•     Professor of Hebrew Bible and Judaism Risa Levitt Kohn and associate professor Rebecca Moore present A Portable God: The Origin of Judaism and Christianity, an exploration of Christianity and Judaism as sister religions tracing their lineage back to the common parent of ancient Israelite religion. Written to be accessible to readers of all backgrounds, A Portable God discusses the legacy of the Israelite religion, divine presence as recognized in the absence of the temple, the question of the messiah, and much more. "...successors of ancient Israel use the Torah, the Prophets, and some Writings, such as the Psalms, as their guide to understanding what it means to be Israel. in order for these texts to remain meaningful, communities read them in light of their current experiences and, by doing so, interpret or reinterpret these writings anew. This process is further complicated when a number of different communities share the same texts but have different experiences and different interpretive views. Each community interprets scripture uniquely." A glossary and index round out this welcome and astutely thought-out contribution to modern Judeo-Christian studies and dialogues.
  •     It's no secret that Judaism got a massive makeover in the wake of the Babylon Beat-down of 586 BCE. This book tracks that shift, offering a comparative overview of how different groups within the religion responded to past and then-present situations, sharing equal focus on theological and physical innovations within ritual, practice, and thought.APG manages to maintain a non-biased tone throughout, so readers of any Judeo-Christian faith will learn about their own heritage plus the "other side."A central premise of APG is that post Babylonian Judaism and Christianity are not so much father/child religions but more on the line of a sibling relationship. I found this to be a novel take, and the evidence presented for their case was fairly compelling.Although I knew much that was in this book, I had forgotten a chunk of it in the past few decades, and it was nice to get a refresher. Probably the part that intrigued me most was an exploration into the term "Jew" in its historical use - I was surprised to find this is a very late term and one which is apparently the frequent subject of subjective translation. I also enjoyed the time spent on Talmudic Judaism, a subject I know next to nothing about.All in all, a good job. Personally, I found the book best "sipped": read a chapter, mentally digest the contents for a few days, then crack the spine for the next section. I plan to reread it again, and don't doubt I will get nuances out of it that escaped me the first time.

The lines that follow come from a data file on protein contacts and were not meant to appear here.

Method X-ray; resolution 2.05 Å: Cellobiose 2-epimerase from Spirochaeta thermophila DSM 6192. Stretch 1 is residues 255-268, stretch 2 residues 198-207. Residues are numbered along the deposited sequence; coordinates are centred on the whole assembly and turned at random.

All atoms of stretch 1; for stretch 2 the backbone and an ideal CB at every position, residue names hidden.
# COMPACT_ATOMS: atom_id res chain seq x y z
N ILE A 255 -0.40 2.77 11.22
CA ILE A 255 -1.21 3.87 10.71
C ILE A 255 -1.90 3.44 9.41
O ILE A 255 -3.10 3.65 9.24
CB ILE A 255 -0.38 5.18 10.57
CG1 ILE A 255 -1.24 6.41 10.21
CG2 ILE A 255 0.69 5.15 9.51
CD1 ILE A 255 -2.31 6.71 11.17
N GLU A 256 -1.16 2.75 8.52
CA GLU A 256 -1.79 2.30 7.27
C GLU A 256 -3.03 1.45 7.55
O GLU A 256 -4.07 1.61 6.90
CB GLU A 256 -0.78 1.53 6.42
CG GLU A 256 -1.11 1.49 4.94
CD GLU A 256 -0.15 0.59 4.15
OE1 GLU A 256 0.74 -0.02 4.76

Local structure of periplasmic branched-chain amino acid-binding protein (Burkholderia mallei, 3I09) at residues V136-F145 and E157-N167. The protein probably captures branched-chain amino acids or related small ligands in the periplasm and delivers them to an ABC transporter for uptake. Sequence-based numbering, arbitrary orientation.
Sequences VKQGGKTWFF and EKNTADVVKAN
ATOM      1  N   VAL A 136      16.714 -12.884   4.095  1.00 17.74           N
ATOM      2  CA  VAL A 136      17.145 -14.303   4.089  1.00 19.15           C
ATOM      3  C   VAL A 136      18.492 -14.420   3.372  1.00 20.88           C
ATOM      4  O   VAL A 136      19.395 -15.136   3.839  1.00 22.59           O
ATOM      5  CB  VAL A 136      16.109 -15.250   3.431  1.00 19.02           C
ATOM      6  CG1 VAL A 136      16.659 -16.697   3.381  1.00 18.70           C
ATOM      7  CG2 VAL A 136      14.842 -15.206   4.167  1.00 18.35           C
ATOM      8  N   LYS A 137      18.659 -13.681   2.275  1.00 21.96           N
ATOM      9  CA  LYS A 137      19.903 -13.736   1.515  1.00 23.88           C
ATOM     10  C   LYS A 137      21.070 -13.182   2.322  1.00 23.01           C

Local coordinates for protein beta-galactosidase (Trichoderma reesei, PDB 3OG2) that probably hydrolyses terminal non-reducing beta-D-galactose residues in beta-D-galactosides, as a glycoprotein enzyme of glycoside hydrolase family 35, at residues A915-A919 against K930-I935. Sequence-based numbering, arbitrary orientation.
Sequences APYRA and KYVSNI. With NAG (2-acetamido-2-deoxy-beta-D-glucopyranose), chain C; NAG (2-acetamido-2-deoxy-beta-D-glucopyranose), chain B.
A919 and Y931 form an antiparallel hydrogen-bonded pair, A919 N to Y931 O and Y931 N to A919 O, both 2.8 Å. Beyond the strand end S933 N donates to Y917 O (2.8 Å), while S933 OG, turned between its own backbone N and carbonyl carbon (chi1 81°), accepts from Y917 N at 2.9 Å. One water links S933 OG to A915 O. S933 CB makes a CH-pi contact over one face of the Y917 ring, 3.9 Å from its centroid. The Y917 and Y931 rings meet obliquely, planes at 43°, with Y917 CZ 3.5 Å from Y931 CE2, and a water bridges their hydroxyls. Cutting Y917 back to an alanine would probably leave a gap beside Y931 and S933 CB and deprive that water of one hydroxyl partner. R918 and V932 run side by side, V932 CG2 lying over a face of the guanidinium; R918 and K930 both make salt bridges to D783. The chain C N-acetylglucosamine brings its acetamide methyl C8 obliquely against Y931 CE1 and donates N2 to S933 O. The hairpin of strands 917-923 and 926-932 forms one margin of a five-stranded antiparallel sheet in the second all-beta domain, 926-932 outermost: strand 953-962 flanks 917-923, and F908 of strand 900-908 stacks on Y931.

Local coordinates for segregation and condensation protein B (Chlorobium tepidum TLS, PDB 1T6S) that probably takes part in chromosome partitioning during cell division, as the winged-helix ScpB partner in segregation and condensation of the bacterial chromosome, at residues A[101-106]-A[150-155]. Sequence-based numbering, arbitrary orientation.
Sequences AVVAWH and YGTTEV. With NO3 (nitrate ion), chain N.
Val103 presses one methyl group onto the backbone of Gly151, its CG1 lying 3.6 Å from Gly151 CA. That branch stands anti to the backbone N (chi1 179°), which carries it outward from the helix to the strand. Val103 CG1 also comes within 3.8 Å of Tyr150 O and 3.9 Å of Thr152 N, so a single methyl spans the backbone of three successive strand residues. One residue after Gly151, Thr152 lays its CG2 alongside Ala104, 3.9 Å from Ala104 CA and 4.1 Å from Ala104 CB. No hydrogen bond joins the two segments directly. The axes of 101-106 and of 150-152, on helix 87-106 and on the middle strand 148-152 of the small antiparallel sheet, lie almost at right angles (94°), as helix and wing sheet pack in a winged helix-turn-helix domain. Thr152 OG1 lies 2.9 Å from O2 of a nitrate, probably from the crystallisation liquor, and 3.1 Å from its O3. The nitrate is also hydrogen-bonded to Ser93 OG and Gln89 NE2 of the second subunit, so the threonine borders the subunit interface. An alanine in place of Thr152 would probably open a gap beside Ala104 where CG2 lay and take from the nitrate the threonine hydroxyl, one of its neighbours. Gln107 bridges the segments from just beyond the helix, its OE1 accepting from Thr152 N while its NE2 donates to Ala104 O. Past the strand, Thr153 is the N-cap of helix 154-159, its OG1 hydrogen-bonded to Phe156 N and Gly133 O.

•     A Portable God should attract a wide readership. Whichever tradition one claims, misperceptions and half-truths are a part of much religious education. With persuasive clarity and good humor, Moore and Kohn cut through some of these misperceptions. They show how Judaism and Christianity evolved together out of an ancient Israelite tradition. This readable book is a refreshing combination of strong scholarship and engaging, careful thought. It is a pleasure to read.